The last three years were very tough for me. Around the start of the pandemic in 2020, when I was living in southern California, I started having really severe migraines and other health and mental health issues that really took me out of most things. (Mostly due to work-related stress as I was a teacher and also trying to look for jobs in Sg.) (I have been doing a lot better finally in the last few months!) But during that time, unexpectedly, I felt like God was showing me that his love for me was unconditional. It really didn’t depend on my work, or my service in church, or what I could do for other people or even for God. It was a very painful lesson I really did not want to learn, but it also really changed me for the better.

When I moved to Sg in 2021, I realized what I was most looking for in a church was a place and community where I could experience God’s unconditional love, the love he has for every one of us as his beloved creations, no matter who we are or how we identify or what we are going through. I am really grateful that search led me to FCC, and I look forward to being more of a part of this family.

Thank you Inez –

I wonder – how many of us believe, but only believe in part? When Inez shared with me her reflection – she shared an experience that is quite common – feeling unworthy of God’s love and thinking that God’s love was conditional – but her conversion experience during the last 3 years of the pandemic was learning that God’s love was unconditional – it didn’t depend on her work, or service in church, or what she could do for other people or even God.

I had this insight into the reading from John 1-10 this week. Many scholars tried to explain why in the Gospel of John, there are references “the other disciple, the one whom Jesus loved”? Why is John referred to as the beloved disciple?

In the past, I read it as some rivalry between John and Peter. After all, they raced each other to the tomb, and the author had to tell us that the disciple that Jesus loved, John, reached there first. And later on, (in John 21) after Jesus asks Peter three times do you love me and tells Peter the way Peter would die, and “Follow me!” Peter asks “Lord, what about him?”

But as I reflected on all the stories of all the folks who are joining us as members (and Arnold who is getting baptised), I saw something else.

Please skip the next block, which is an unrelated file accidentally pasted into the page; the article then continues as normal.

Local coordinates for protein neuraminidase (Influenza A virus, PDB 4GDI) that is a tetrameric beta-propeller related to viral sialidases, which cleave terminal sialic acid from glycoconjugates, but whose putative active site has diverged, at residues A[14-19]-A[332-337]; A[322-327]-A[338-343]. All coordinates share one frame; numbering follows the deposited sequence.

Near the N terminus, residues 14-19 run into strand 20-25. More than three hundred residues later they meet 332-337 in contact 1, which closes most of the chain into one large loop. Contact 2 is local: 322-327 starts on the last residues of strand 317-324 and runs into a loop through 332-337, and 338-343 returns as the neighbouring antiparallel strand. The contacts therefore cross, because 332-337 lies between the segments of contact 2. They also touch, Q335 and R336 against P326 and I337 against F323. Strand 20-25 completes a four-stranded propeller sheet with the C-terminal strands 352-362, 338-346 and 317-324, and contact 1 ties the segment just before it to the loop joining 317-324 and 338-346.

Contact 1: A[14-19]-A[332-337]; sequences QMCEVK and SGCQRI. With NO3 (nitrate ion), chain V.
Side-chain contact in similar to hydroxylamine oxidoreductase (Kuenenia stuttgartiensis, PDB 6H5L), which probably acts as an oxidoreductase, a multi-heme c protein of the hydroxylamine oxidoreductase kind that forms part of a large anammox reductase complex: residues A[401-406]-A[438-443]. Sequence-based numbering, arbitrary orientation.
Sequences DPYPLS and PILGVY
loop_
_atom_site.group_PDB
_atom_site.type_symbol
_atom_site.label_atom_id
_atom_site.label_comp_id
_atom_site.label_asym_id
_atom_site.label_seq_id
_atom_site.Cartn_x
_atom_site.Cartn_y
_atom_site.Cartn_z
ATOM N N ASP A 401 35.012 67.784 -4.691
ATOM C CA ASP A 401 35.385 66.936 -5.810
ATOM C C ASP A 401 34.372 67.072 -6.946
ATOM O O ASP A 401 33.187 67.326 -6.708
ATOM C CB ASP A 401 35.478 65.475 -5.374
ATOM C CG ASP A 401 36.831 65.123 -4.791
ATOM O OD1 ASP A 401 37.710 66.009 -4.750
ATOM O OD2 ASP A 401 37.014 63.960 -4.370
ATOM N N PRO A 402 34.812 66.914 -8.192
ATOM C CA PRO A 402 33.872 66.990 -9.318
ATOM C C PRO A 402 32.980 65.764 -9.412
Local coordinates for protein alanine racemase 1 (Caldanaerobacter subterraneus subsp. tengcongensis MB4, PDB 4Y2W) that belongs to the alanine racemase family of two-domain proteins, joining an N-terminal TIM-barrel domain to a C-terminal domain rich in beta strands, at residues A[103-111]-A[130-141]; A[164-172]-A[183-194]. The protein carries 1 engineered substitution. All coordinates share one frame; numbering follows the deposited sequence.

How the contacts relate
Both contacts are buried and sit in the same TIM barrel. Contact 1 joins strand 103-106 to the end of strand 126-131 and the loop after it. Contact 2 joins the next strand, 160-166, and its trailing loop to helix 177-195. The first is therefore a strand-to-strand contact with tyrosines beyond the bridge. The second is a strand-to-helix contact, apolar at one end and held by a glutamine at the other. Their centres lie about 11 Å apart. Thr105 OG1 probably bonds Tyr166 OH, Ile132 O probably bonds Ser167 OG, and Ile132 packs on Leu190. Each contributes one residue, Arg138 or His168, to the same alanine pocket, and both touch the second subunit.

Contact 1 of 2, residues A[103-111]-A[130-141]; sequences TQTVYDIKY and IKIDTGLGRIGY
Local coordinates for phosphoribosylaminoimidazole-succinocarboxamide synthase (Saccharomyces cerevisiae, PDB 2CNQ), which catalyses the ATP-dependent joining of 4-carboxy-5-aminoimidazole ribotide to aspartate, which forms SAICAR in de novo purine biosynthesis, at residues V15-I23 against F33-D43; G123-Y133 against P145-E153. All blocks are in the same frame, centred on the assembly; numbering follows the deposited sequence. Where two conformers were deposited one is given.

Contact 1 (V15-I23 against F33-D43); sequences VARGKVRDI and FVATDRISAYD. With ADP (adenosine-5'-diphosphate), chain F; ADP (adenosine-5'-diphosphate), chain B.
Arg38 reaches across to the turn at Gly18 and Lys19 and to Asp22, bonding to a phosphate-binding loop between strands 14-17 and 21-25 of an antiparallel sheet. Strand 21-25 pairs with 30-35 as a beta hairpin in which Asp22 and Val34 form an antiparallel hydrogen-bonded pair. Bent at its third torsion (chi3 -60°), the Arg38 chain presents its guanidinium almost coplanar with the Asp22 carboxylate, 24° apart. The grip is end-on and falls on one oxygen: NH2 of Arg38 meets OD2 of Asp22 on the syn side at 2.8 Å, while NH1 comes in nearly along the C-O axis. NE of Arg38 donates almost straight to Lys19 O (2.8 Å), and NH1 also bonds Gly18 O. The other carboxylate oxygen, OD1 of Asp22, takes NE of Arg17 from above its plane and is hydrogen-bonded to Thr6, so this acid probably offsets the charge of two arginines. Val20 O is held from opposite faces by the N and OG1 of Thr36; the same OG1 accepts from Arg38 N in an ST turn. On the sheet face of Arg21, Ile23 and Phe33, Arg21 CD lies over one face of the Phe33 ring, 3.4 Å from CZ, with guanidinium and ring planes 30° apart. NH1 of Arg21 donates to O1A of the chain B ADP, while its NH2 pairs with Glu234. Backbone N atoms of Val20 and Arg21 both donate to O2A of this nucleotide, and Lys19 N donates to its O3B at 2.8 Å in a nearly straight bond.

Some people have suggested that the beloved disciple is unnamed so that all of us can more easily identify with the narrative. Then I re-read the verses again from the beloved disciple’s perspective.

What if the beloved disciple hesitated to go into the tomb even though they arrived first, because at that time, the beloved disciple wasn’t convinced that they were beloved. What if they didn’t think that Jesus loved them as much as Peter, or that they were as worthy as Peter – especially since Jesus washed Peter’s feet first, and that Peter is so named because Jesus said “And I tell you, you are Peter,(Petros) and on this rock (Petra) I will build my church, and the gates of Hades will not prevail against it.”

Like the beloved disciple, like Inez, how many of you have felt that you weren’t good enough for church God? Good enough for God?

There may be a myriad of reasons to feel not good enough. For many of us here at FCC, it is about related to our sexuality – our gender identity and / or sexual orientation. But many others too feel not good enough, and somehow need to do things to prove that they are. Sometimes we end up trying too hard to be better than others, trying too hard to prove we are correct, because somehow we are only half-believers – we only half-believe we are beloved. We do not believe that God loves us unconditionally. We are only loved if we volunteer in church, we are only loved if we do well in our work, if we believe in the right doctrines…

That is limiting the radical, limitless, unconditional love of God.

To believe fully, is to embrace our identity as the beloved disciple. Perhaps that’s why they used that instead of their name. To remind themselves that they are beloved. “The disciple that Jesus loved.” That at the end, finally, they came around to recognise even though they weren’t going to be the rock of the church like Peter, they were loved all the same. Just like what we believe here at Free Community Church – FREE stands for First Realise Everyone’s Equal – equally beloved by God, equally worthy.

Su shared with me this reflection. I am reading this on her behalf.

I don’t know if Catholic guilt really exists. Part of me liked to think it was just yet another pop culture jab at the church I’d grown up in.

The rest of me believed it was probably true – because there was no other explanation for the deep sense of unease that went down to my bones whenever I stepped into church for mass these days. I’d spend whole masses steeped in misery and self-loathing, mind circling around myself rather than focussed on the cross and the word of God – wondering if it was OK for me to be here, if it was OK for me to even be.